Again, we touched on this subject last month. It is surprising
how often it is overlooked.
Apart from photos and digital content that has been
purchased, a digital legacy also consists of social media accounts
on sites such as Facebook, Twitter and YouTube and this is where
potential problems for executors may arise. It may come as a
surprise to some that they do not in fact own their online content
and actually only have a licence to use the website's services.
What happens to their profiles on death is governed by the
provider, but often the licence to use the e-platform terminates
and the deceased's online data is non-transferable.
When a person dies, their personal representatives will need
access to these electronic records in order to administer the
deceased's property, but few people plan for this.
Accounts or other assets that are digital-based often leave no
paper trail which makes it difficult for an executor to locate the
assets or even know they exist.
Even if an executor has knowledge of the assets, if they do not
know the relevant passwords, they will be blocked from accessing
them by layers of cyber security.
An additional problem is that accessing someone else's account
without their specific authority arguably breaches section 1 of the
Computer Misuse Act 1990 and may contravene the service provider's
provider separately in order to establish their rights to access
and manage the assets.
These potential pitfalls can be avoided by taking certain steps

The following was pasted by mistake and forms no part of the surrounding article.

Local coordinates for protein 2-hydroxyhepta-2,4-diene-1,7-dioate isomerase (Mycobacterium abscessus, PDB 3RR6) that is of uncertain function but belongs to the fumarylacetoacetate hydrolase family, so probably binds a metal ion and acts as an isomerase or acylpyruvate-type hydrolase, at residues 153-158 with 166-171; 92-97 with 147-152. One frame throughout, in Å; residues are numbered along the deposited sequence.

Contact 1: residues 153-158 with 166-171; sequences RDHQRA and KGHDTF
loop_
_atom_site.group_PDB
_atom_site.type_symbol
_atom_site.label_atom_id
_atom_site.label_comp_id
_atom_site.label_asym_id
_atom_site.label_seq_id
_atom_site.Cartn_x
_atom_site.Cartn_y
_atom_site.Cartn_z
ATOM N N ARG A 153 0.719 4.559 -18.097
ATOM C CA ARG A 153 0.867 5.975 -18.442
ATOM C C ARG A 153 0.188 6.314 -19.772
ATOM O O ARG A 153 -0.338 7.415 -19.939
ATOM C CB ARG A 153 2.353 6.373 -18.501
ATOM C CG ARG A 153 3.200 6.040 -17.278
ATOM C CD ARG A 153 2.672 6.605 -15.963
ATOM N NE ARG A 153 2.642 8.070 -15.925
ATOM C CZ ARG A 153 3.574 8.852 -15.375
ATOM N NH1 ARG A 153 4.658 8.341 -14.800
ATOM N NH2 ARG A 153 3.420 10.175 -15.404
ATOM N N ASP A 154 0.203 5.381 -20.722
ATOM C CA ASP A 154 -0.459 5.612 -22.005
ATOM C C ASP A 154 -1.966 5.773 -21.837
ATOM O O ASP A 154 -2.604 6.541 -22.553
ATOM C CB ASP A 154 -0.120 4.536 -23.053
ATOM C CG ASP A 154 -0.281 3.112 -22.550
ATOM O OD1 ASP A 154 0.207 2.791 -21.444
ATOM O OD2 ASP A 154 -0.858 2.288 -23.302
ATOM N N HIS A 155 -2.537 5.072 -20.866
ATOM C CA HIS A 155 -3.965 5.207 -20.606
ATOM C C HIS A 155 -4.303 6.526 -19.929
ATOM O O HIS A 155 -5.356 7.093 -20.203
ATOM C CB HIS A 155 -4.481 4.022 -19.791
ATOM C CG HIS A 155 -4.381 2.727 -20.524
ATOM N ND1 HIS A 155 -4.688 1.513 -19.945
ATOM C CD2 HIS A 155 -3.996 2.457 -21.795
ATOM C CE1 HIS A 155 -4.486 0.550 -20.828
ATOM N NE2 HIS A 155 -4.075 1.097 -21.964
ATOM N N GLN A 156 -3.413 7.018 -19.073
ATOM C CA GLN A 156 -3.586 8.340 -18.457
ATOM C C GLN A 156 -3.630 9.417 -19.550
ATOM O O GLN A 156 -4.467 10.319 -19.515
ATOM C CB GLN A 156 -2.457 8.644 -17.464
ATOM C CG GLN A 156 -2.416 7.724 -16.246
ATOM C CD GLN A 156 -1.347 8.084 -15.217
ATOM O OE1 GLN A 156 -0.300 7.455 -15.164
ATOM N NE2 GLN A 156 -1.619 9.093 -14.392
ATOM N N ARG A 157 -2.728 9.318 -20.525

and advisers should discuss these with any client reviewing their
will. These include:
- Making an inventory of all digital assets and keeping the list
up to date. This should be stored alongside the will (although bear
in mind that such information should not be included in your will
because it becomes a public document on death). It is also
advisable to make a record of all passwords but, for security
reasons, this should be stored separately.
- Updating a will to include gifts of the digital assets. While
sentimental assets (such as digital photos) can be gifted under a
personal chattels clause in your will, digital assets with a
significant financial value or any associated intellectual property
rights will need specialist treatment.
specify what will happen to the account on the death of the account
holder. Appropriate guidance can then be given to the executors.
For example, you may want your Facebook profile to be changed to an
'in memorium' page or deleted.
- Specific authority should be given to the executors to access
and manage the digital assets.
As you can see, there are many practical issues to consider when
arranging one's will and, what is more, new topics keep
emerging. There is plenty to discuss with clients seeking
advice on their estate planning.